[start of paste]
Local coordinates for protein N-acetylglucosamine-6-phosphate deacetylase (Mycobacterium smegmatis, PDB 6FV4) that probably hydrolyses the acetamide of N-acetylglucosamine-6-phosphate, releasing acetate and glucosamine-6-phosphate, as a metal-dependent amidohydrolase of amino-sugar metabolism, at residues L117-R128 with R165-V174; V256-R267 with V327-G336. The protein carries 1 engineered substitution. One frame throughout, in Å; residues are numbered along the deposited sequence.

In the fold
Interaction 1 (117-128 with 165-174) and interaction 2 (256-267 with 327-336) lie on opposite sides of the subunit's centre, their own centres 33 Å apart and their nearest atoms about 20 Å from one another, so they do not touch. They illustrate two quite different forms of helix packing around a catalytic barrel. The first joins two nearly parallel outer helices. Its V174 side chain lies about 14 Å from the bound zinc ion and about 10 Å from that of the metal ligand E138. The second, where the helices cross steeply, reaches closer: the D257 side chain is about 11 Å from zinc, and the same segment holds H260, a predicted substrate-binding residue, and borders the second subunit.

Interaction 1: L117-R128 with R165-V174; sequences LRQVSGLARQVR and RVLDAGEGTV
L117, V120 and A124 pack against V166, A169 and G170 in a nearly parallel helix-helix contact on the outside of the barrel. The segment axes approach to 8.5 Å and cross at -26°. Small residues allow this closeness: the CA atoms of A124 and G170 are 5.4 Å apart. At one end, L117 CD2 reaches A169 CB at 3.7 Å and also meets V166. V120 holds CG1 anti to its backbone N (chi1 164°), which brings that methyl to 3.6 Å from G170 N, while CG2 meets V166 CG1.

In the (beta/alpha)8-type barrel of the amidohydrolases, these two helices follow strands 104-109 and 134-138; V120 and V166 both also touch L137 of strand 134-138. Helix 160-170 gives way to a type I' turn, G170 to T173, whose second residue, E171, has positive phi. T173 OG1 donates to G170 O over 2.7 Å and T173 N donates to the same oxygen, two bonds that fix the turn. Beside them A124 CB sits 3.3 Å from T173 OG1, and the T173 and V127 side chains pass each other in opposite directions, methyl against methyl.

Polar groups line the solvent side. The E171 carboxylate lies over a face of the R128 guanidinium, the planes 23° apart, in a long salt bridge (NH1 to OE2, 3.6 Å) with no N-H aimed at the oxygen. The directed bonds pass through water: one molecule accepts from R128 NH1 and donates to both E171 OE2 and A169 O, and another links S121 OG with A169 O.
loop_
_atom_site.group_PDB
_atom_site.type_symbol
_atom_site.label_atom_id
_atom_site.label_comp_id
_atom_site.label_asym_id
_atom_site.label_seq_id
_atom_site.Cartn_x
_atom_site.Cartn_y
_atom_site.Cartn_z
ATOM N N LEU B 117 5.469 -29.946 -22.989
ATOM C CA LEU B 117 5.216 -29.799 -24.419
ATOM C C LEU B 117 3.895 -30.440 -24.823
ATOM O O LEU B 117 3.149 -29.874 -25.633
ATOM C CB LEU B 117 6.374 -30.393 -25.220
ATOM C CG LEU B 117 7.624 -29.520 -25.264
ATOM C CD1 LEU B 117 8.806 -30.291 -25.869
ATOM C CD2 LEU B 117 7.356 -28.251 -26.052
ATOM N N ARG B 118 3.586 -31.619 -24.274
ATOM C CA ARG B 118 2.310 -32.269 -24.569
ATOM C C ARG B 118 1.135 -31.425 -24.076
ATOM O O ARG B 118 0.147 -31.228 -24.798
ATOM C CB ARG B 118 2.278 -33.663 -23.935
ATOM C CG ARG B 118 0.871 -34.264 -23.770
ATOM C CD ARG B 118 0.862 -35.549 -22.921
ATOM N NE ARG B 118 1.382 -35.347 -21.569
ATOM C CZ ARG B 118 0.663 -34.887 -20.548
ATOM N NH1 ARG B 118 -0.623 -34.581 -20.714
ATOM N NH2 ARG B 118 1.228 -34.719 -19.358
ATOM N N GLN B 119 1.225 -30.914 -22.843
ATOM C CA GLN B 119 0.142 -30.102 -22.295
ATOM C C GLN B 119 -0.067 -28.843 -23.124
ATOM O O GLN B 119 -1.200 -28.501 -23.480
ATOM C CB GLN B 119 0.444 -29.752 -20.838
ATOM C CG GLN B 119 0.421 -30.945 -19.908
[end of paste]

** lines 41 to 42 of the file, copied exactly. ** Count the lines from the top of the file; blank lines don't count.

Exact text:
ATOM C CB GLN B 119 0.444 -29.752 -20.838
ATOM C CG GLN B 119 0.421 -30.945 -19.908